The highest mortality rate of smallpox was recorded in India during dry months of the year, from February to April, and drastically decreased by the beginning of rainy season. That is why smallpox in India was frequently called a spring disease and Shitala, correspondingly, spring goddess (the major festival worshiping her is in mid-March).
Even now, any “heating” actions are prohibited during her festival to avoid the anger of “cooling” goddess, namely, cooking hot meals, using spices, and setting up sacrificial fire in houses, as well as any martial relations.
Although the name of this goddess is first associated with smallpox, her person is rather intricate. For example, Shitala also protects children and grants luck. Despite specific details in the worship of Shitala in different localities, her main feature is unchanged—she cools (Shitala literally means in Sanskrit “the one who cools”).
Now the “cool” goddess is much more than a mere local goddess protecting from smallpox: she is a symbol and a constant reminder of the need to observe a correct balance between heat and cold in the human body. A disturbance of such balance, drawing the ire of goddess, may lead to onset of a dangerous disease.
of Anthropology and Ethnography (Kunstkamera), Russian Academy of Sciences, St. Petersburg, Russia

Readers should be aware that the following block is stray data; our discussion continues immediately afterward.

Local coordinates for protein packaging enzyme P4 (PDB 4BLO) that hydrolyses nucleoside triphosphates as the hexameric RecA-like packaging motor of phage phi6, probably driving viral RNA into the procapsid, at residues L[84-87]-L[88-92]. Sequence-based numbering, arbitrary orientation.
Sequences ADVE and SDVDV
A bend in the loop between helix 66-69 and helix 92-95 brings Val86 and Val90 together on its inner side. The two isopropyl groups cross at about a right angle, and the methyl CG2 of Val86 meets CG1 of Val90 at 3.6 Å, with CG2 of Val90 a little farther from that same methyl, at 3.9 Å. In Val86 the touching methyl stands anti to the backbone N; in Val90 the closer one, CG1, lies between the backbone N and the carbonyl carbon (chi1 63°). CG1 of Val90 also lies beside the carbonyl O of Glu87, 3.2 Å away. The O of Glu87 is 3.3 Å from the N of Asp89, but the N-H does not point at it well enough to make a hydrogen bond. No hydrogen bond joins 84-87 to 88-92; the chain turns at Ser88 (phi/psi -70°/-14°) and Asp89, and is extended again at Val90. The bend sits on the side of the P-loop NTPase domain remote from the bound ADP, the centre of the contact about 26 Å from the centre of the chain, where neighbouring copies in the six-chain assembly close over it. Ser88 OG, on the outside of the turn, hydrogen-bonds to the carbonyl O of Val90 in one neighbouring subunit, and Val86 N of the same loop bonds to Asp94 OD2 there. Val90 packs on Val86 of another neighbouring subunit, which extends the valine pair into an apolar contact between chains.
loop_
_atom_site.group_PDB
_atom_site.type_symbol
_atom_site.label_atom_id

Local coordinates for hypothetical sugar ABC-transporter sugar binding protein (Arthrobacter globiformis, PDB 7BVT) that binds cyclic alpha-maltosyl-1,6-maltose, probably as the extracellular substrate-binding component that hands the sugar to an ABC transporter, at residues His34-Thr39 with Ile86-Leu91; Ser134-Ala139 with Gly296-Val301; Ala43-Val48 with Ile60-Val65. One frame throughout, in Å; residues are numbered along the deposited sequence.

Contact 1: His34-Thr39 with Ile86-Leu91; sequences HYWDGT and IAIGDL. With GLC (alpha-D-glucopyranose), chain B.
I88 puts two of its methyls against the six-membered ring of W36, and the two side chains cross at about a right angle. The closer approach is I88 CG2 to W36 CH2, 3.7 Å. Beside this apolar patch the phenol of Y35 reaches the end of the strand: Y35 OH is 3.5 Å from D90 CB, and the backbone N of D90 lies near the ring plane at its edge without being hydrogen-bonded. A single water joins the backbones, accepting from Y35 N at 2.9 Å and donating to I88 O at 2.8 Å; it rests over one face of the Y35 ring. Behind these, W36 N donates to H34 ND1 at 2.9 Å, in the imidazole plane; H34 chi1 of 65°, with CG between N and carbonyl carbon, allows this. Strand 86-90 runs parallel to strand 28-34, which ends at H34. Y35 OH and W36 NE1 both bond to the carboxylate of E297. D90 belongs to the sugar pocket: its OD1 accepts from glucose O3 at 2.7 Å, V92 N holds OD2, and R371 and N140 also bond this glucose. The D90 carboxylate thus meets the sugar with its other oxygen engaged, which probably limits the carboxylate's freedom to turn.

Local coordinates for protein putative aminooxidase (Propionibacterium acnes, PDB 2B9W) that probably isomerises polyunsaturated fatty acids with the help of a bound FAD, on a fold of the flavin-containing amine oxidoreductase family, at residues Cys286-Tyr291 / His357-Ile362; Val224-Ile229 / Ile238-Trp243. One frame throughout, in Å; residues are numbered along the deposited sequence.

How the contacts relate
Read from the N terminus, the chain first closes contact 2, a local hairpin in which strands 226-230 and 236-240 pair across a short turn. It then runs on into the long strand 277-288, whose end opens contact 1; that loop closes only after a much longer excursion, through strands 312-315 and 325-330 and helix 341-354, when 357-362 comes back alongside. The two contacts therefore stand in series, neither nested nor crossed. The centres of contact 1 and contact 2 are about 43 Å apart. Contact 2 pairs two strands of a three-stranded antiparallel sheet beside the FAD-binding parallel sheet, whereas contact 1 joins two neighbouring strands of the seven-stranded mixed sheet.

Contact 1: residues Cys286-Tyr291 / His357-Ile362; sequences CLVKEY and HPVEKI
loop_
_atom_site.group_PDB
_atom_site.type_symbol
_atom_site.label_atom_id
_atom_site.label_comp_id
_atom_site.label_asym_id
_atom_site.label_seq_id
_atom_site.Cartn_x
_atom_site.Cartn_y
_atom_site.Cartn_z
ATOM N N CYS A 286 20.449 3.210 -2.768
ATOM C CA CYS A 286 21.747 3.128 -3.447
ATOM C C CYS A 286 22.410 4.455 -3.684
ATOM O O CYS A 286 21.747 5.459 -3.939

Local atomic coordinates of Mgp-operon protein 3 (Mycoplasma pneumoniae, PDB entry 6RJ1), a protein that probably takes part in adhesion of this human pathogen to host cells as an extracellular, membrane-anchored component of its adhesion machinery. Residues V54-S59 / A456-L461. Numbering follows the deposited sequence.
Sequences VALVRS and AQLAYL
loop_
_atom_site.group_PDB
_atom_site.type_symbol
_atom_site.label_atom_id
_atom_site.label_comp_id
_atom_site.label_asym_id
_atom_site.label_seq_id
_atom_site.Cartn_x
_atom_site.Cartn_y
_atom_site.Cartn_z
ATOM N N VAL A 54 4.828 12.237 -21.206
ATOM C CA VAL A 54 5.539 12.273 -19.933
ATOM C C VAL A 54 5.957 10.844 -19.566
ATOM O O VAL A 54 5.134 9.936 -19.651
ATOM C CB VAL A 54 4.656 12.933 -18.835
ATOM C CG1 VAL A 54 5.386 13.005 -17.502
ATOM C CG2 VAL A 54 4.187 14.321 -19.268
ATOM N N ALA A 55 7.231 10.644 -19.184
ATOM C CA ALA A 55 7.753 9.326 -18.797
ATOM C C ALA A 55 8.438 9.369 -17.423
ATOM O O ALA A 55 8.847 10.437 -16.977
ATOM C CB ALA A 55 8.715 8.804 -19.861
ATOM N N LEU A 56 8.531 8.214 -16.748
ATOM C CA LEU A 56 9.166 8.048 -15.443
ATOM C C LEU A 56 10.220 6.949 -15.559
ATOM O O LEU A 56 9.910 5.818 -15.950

The researchers of ancient manuscripts, including the Talmud and Bible scholars, have not found there any described epidemics of a strictly anthroponotic infection with skin eruptions resembling smallpox. However, relying on our above assumption that the smallpox agent originated from an orthopoxvirus with a wide host range, which at the initial stages of its adaptation to human host retained its properties of a zoonotic infection with a low pathogenicity for humans, the description searched for is found in the Bible being related to the exodus of Israelites from Egypt (14th century B.C.): “...there shall be boils and swelling blains both in men and beasts, in the whole land of Egypt” (The Exodus, Chapter 9).
The indigenous population of America had never encountered this infection, and smallpox became a catastrophe for them: some tribes were almost completely wiped off. It is known that only the smallpox epidemic of 1520 in Mexico swept off about 3.5 million lives! It was not until several large smallpox epidemics had come over both American continents that the disease became endemic with a low (less than 1%) mortality rate.
By the time of Columbus landing, the population of South and North Americas was approximately 70 million people; however, the subsequent epidemics and, to a considerably lesser degree, wars reduced this population to 600,000 people by the year of 1800.
This demonstrates that epidemics of a zoonotic infection affecting both humans and their domestic animals with characteristic skin eruptions on their bodies but not accompanied by a lethal outcome took place in ancient times in Egypt and the Near East (Shchelkunov, 2011).